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Homes becoming less affordable as prices, interest rates rise

All Headlines 09:47 July 10, 2017

SEOUL, July 10 (Yonhap) -- Rising home prices and loan interest rates have made houses the least affordable in over four years, the latest data showed Monday.

According to the Korea Housing-Finance Corp. (HF), the Korea-housing affordability index (K-HAI) rose to 58.9 in the first three months of the year, up 0.4 percentage point from the previous quarter. This is the highest since the fourth quarter of 2012, when the index stood at 59.9.

K-HAI reflects the burden of loan repayment for homebuyers with median income who purchase average-priced housing. Higher numbers indicate greater burden, with an index of 100 meaning that 100 percent of the income goes to paying back the principal of home-backed loans.

The index was the highest for Seoul, up 1.2 percentage points to 103.6. For the southern island of Jeju, it rose 6.2 percentage points to 85.1.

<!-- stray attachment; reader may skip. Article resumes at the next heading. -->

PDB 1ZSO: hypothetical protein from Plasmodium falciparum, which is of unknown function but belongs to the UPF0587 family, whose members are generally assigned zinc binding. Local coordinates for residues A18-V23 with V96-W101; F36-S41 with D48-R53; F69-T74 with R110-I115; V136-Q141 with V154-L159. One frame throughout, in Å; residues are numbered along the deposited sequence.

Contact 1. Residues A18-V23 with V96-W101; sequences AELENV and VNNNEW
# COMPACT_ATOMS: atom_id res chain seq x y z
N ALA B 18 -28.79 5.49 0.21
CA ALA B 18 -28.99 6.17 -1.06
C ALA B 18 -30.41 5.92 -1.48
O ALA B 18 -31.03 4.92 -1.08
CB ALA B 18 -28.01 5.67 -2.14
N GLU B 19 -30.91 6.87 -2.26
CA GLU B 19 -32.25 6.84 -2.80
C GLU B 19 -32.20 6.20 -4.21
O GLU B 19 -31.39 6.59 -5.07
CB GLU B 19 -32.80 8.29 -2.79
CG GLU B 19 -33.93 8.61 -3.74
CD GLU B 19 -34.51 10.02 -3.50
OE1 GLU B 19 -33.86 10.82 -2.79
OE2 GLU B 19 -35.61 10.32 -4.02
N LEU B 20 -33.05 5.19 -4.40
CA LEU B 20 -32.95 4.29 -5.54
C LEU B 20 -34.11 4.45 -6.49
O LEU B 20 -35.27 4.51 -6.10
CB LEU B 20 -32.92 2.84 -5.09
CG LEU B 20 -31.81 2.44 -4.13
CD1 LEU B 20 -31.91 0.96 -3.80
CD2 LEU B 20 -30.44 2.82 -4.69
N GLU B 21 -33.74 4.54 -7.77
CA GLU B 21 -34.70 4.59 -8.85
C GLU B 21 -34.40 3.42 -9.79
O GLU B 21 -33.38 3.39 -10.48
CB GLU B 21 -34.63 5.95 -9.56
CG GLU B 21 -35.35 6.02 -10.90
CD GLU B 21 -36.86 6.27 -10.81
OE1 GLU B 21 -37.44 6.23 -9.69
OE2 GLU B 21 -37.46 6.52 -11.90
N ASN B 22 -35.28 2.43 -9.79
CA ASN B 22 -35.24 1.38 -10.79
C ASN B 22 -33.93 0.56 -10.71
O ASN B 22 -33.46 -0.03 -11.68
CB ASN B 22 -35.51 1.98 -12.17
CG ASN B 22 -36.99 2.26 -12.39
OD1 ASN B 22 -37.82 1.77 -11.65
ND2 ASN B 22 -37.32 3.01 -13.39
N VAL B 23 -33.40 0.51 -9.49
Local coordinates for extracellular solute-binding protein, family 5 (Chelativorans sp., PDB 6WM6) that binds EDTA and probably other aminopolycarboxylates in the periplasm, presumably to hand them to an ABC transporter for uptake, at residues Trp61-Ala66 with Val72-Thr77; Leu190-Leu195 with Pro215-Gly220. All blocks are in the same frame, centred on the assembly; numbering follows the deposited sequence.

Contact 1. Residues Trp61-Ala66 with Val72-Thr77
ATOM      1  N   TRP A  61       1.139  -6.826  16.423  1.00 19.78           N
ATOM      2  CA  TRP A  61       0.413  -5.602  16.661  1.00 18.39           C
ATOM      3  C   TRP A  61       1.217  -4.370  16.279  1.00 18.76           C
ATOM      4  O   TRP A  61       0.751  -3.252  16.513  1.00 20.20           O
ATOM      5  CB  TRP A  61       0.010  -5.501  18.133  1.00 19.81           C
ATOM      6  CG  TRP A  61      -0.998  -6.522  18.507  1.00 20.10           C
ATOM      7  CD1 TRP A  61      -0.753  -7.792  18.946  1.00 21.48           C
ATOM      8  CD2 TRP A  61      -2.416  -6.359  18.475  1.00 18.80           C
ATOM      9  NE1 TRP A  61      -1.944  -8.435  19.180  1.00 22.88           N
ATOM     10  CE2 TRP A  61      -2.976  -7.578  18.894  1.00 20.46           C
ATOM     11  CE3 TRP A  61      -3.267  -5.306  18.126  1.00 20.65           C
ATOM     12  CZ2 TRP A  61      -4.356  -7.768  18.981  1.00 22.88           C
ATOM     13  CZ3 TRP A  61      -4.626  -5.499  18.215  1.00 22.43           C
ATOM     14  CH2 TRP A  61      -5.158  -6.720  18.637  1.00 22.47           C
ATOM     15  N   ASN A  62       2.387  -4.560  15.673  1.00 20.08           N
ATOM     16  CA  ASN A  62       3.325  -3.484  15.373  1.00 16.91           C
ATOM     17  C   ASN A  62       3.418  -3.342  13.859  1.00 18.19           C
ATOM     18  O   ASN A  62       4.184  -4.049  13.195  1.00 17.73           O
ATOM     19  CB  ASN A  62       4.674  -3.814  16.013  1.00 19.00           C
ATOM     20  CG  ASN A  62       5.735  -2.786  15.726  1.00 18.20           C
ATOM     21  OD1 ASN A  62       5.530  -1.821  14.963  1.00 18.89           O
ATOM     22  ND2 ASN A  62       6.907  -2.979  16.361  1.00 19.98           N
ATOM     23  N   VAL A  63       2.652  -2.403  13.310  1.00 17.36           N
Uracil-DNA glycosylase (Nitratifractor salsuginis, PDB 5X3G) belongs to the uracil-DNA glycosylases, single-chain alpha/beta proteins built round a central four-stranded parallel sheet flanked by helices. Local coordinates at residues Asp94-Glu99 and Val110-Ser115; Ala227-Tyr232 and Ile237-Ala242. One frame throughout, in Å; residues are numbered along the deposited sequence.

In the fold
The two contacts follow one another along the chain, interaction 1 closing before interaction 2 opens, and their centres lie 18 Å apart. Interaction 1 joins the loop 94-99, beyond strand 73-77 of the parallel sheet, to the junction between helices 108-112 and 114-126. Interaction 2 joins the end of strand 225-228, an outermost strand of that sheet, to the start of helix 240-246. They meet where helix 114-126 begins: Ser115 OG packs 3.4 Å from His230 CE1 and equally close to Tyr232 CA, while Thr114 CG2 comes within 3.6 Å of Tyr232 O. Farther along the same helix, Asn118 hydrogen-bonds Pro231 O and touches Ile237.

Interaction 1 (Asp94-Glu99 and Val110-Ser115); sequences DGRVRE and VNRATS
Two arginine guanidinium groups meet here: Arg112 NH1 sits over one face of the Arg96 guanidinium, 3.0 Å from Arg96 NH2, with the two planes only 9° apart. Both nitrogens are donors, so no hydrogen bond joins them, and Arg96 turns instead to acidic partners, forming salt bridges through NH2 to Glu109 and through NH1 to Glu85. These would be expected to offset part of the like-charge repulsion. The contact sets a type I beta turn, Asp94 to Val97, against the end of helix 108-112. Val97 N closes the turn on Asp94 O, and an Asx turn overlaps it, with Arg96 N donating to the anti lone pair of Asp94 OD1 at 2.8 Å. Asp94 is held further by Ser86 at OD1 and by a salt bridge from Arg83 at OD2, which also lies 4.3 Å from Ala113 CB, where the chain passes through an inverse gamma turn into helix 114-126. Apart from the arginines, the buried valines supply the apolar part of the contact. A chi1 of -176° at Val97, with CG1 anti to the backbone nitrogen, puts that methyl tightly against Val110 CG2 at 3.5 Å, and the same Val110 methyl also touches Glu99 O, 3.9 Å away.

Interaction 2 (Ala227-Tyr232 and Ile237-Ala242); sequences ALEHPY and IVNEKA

Homes becoming less affordable as prices, interest rates rise - 1

A separate measurement, the Korea-housing opportunity index (K-HOI), also indicated falling affordability of homes. This index counts the number of available homes for buyers with average income. A fall in the index means that the number of affordable homes is decreasing.

K-HOI had reached 64.8 in 2012 but fell to 63.3 in 2013, to 62.5 in 2014 and to 61.7 in 2015. It further declined to 60.4 last year.

Real estate market watchers said the phenomenon has mostly to do with rising prices of homes and interest rates on mortgages.

The Korea Appraisal Board said housing prices rose 0.21 percent on-month in June, a much bigger jump than 0.14 percent in May. The pace of the rise was especially high for Seoul, increasing 0.66 percent in June, and for Sejong, a city south of the capital and home to many government ministries and agencies, whose numbers marked a 1.67 percent increase in June.

The interest rate on home-backed loans as of March this year was 3.21 percent, up 0.55 percentage point from August last year. This has forced households with home loans to use more than 30 percent of their earnings to pay back the principal.
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